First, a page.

A prospective radiobiological study of acute esophagitis and swallowing dysfunction in head-and-neck radiotherapy

Document Type: Conference Proceedings

Authors

1 Department of Radiology& Radiobiology, School of Paramedical Sciences, Shiraz University of Medical Sciences, Shiraz, Iran

2 Department of Radiology& Radiobiology, School of Paramedical Sciences, Shiraz University of Medical Sciences, Shiraz, Iran Ionizing and Non-Ionizing Radiation Protection Research Center, Shiraz University of Medical Sciences, Shiraz, Iran Department of Radiotherapy & Oncology, Shiraz University of Medical Sciences, Shiraz, Iran

3 Department of Radiotherapy & Oncology, Shiraz University of Medical Sciences, Shiraz, Iran

4 Medical Imaging Research Center and Department of Radiology, Shiraz University of Medical Sciences, Shiraz, Iran

5 Department of Biostatistics, Shiraz University of Medical Sciences, Shiraz, Iran

Abstract

Introduction: Esophagitis is one of the main causes of swallowing dysfunction after radiation therapy (RT) for head and neck cancer (HNC).It significantly affects patients’ quality of life as well as having a potentially negative impact on their long term survival. However, little has been investigated on the dose-response and normal tissue complication probability (NTCP) of esophagitis in the cervical esophagus (CE), although it is often at risk in neck irradiation. The aim of this study was to investigate the incidence and dose-response relation for acute esophagitis in HNC patients undergoing 3D conformal RT.
 
Materials and Methods: This prospective study consisted of 50 HNC patients. The main studied endpoint was grade 2 or higher acute esophagitis according to the Common Terminology Criteria for Adverse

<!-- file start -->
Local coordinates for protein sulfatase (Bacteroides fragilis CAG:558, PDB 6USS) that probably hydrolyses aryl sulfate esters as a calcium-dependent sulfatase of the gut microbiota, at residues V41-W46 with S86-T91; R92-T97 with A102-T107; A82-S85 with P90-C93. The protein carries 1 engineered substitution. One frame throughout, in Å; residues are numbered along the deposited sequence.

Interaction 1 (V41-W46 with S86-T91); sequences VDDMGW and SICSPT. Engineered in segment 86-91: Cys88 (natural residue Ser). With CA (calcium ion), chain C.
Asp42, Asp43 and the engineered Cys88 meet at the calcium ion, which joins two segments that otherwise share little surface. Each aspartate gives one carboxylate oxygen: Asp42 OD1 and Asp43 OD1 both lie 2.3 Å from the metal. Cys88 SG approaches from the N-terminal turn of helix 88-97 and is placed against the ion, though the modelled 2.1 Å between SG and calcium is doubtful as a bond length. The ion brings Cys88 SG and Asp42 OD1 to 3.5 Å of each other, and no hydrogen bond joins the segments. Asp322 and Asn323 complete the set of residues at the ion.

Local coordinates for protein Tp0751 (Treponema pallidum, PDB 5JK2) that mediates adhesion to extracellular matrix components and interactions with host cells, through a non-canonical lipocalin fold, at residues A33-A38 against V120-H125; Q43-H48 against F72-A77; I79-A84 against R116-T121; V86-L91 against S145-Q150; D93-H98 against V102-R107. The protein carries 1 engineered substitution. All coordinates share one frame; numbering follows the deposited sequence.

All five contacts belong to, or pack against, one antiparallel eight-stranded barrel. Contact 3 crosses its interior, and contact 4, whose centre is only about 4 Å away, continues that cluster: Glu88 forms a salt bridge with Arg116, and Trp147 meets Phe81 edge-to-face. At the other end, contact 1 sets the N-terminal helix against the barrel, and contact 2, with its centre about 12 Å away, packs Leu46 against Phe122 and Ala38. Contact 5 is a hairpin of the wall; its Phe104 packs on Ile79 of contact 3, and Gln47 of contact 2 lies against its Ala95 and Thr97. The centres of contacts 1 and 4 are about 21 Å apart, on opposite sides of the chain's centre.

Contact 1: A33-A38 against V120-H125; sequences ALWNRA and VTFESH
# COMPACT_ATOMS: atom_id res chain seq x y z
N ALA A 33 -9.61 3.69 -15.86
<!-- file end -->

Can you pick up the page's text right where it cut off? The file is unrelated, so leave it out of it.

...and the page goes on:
Events v.4 scoring criteria within 9 weeks after the start of RT, assessed using the EORTC
QLQ-H&N-35 questionnaire. The mean dose and dose-volume parameters were analyzed for
CE and eight other swallowing-related structures including: superior, middle and inferior
pharyngeal constrictor muscles (SPCM, MPCM and IPCM, respectively), esophagus inlet
muscle (EIM), supraglottic larynx (SGL), base of tongue (BT), glottic larynx and
cricopharyngeal muscle. Then, due to the lack of model parameters for acute esophagitis in
the CE, the ability of four sets of LKB model parameters available for predicting the NTCP of
this endpoint for middle and lower esophagus was evaluated based on the mean CE dose in
these patients.
 
Results:  Forty three patients (86%) experienced grade ≥ 2 acute esophagitis in the follow-up period (no grades 4 or 5). The V30 of the SPCM, V30-V40 of the MPCM, V50 of the EIM, V40-V55 of the CE, V60 of the BT, and V20-V40 of the SGL, and the mean doses of these six structures, correlated with swallowing dysfunction. The mean dose to the CE was the most significant parameter. The LKB model parameters TD50= 47 Gy, m= 0.36, n= 0.069 showed the current best fit to the observed NTCP.
 
Conclusion: The mean dose and V40-V55 to the CE were significantly associated with swallowing dysfunction. The high number of patients who experienced swallowing complications in this study adds evidence to the necessity of advanced treatment planning and delivery techniques that offer dose optimization to reduce esophagitis in HNC RT. Better LKB model parameters for predicting swallowing dysfunction due to CE dose are also required.

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